How do we know what fish are doing under the sea?
This requires some investigation!
To find out about the behaviour of sunfish when they are deep below the sea surface, we can use electronic bio-logging equipment. In this case we will be using accelerometers, which will tell us precisely what the sunfish is doing. This method will provide us with data describing the acceleration of the fish in all three axes (surge, heave and sway, as seen in this photo).
The accelerometer and the axes it records movement in
The sunfish will carry the accelerometer on a stretchy, custom-made rubber harness designed by Dr Jonathan Houghton (one of my supervisors) which is non-intrusive and will self-release from the fish at a pre-determined time (after a few days). This provides the least-stressful method to attach essential bio-logging equipment to large fish, requiring a single capture event to put the harness on the fish, and no pain to the animal at all! (See the photo of a sunfish happily wearing it’s harness below.) We will be working to refine this design in wave tanks on a model fish to quantify and reduce drag and ensure that the harness does not significantly effect the fish or add to its energy budget. We hope by designing such a non-invasive method to study the fish, to significantly improve animal welfare (no piercing darts or under skin tags needed!) and create a system that will be useful for many fish species!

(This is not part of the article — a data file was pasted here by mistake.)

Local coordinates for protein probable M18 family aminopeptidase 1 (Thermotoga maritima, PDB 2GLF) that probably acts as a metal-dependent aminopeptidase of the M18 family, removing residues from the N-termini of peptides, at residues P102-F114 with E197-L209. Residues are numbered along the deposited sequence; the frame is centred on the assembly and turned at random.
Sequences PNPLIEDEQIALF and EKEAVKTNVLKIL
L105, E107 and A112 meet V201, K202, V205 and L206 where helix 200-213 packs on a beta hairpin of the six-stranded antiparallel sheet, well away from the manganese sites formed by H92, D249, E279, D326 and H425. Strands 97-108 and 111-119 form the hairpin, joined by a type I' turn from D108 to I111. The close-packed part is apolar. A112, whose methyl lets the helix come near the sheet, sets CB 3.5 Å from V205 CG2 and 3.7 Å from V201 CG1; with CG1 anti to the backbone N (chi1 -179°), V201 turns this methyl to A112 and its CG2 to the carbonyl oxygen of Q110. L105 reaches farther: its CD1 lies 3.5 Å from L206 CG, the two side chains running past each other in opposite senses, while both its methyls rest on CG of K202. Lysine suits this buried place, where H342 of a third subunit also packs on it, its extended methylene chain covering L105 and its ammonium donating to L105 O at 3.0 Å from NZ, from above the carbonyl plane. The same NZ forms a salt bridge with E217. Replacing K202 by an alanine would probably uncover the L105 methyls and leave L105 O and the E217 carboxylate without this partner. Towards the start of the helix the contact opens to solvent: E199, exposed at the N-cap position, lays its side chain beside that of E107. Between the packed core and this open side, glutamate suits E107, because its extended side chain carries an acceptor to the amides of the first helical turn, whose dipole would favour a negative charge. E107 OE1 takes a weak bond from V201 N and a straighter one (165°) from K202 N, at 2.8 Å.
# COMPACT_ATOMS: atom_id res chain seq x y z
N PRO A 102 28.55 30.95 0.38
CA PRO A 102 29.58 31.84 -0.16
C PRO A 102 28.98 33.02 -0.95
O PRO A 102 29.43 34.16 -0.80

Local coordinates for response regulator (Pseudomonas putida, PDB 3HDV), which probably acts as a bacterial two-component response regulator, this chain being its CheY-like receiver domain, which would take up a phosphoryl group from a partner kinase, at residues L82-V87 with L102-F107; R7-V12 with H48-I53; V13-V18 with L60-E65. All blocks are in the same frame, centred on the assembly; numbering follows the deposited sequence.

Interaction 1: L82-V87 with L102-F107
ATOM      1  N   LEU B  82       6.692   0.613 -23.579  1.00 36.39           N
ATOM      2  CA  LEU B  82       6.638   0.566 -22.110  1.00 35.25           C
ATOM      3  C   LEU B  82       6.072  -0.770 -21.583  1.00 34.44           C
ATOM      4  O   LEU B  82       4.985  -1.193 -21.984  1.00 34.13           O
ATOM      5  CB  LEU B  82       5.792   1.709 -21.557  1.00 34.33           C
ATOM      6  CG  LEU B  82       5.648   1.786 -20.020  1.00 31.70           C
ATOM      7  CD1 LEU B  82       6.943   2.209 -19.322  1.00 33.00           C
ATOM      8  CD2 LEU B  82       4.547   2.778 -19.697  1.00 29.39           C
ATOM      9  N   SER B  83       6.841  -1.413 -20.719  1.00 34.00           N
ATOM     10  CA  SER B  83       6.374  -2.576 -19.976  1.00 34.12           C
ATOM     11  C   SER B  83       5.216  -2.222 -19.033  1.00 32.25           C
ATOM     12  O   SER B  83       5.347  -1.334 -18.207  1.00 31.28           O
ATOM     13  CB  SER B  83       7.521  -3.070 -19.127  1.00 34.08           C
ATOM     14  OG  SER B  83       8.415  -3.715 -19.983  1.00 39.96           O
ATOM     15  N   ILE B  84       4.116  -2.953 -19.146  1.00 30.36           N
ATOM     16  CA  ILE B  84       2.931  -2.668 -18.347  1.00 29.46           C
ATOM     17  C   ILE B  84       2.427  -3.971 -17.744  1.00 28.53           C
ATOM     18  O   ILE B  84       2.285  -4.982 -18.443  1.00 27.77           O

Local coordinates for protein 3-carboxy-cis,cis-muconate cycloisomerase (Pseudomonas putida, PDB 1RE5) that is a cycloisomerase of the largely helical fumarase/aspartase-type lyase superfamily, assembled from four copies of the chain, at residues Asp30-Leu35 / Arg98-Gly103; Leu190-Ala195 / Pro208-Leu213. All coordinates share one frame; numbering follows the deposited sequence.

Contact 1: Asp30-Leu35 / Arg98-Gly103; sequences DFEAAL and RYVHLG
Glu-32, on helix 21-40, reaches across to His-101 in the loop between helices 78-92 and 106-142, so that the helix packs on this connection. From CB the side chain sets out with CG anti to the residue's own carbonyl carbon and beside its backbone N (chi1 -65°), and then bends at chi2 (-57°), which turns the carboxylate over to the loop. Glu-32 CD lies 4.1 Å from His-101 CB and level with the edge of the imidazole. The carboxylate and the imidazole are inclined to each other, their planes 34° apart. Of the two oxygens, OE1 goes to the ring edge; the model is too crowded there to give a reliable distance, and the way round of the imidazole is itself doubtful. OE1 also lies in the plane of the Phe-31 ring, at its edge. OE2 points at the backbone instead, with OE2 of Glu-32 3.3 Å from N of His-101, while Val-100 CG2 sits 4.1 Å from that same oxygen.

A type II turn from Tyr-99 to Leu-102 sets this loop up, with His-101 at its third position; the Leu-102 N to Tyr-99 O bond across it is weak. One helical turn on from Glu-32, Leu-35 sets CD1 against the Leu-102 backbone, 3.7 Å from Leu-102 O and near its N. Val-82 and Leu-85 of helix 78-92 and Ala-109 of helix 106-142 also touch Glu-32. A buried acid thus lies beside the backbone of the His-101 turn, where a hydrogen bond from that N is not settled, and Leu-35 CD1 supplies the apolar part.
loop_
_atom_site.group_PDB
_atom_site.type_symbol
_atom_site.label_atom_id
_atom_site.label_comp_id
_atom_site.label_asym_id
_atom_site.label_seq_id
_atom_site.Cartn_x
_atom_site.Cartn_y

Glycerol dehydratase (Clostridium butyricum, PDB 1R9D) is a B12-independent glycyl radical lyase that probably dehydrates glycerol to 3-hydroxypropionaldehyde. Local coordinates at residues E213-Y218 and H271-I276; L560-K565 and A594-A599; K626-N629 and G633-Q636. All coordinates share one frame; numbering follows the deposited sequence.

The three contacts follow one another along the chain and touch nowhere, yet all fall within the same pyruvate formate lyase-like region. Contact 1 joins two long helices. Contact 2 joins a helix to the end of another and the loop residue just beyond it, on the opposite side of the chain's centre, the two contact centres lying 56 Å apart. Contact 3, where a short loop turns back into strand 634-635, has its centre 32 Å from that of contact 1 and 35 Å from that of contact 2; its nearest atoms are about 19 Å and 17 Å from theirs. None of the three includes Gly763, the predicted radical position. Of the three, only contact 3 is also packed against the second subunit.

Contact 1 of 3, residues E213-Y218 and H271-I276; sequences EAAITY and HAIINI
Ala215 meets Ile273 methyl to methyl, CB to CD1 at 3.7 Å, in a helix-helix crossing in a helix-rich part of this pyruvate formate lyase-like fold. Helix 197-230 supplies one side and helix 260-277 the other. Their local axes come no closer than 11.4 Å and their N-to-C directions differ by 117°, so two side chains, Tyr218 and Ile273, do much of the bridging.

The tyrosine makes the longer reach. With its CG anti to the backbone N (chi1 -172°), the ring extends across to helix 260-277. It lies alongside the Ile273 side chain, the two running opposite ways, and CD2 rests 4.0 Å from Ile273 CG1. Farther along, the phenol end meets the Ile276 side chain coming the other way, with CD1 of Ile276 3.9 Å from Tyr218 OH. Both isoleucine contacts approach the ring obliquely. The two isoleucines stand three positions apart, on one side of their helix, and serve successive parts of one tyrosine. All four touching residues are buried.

Harness trials to observe fish response to ensure best welfare practise
Once the accelerometers automatically release from the fish, we can re-collect them and use the data to reconstruct the sunfish’s entire behavioural repertoire and proxies for energy use, even though it could have been diving up to 600 meters deep!
So, why does any of this matter? Well to begin with I mentioned in my previous blog post how sunfish populations are subject to a lot of pressure from human impacts from accidental bycatch to unregulated fisheries. A central aim of this project is to consider how the mass removal of ocean sunfish may affect the local ecosystem: If we know what sunfish are eating (from the dietary studies mentioned in previous posts) and combine this with their behaviour (i.e. feeding events at the seabed) and an understanding of their energy budget, we can assess the relative importance of the role of the sunfish in the local area! We can even assess if sunfish energy requirements change as they age, leading to diet alterations which may show that sunfish of different ages play different roles within the ecosystem… watch this space!!
As always, if you fancy a fishy chat or have spotted a sunfish please get in touch!